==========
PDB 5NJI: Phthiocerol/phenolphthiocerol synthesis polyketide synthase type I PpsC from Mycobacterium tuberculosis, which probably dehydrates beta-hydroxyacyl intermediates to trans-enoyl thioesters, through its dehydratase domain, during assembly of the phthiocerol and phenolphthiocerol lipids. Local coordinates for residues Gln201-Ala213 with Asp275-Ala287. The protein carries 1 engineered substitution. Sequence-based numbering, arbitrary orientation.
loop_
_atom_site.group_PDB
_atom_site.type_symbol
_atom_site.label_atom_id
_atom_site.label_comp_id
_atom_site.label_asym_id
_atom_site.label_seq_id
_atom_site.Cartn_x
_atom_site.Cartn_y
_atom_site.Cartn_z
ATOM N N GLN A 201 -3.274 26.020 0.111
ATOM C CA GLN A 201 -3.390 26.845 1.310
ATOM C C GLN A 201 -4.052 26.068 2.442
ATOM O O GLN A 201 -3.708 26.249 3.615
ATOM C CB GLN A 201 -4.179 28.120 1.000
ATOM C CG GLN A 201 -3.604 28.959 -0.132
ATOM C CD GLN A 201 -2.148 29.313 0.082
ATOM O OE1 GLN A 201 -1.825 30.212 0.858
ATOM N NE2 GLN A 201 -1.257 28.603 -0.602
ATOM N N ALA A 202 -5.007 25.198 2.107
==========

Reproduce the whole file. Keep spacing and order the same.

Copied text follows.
PDB 5NJI: Phthiocerol/phenolphthiocerol synthesis polyketide synthase type I PpsC from Mycobacterium tuberculosis, which probably dehydrates beta-hydroxyacyl intermediates to trans-enoyl thioesters, through its dehydratase domain, during assembly of the phthiocerol and phenolphthiocerol lipids. Local coordinates for residues Gln201-Ala213 with Asp275-Ala287. The protein carries 1 engineered substitution. Sequence-based numbering, arbitrary orientation.
loop_
_atom_site.group_PDB
_atom_site.type_symbol
_atom_site.label_atom_id
_atom_site.label_comp_id
_atom_site.label_asym_id
_atom_site.label_seq_id
_atom_site.Cartn_x
_atom_site.Cartn_y
_atom_site.Cartn_z
ATOM N N GLN A 201 -3.274 26.020 0.111
ATOM C CA GLN A 201 -3.390 26.845 1.310
ATOM C C GLN A 201 -4.052 26.068 2.442
ATOM O O GLN A 201 -3.708 26.249 3.615
ATOM C CB GLN A 201 -4.179 28.120 1.000
ATOM C CG GLN A 201 -3.604 28.959 -0.132
ATOM C CD GLN A 201 -2.148 29.313 0.082
ATOM O OE1 GLN A 201 -1.825 30.212 0.858
ATOM N NE2 GLN A 201 -1.257 28.603 -0.602
ATOM N N ALA A 202 -5.007 25.198 2.107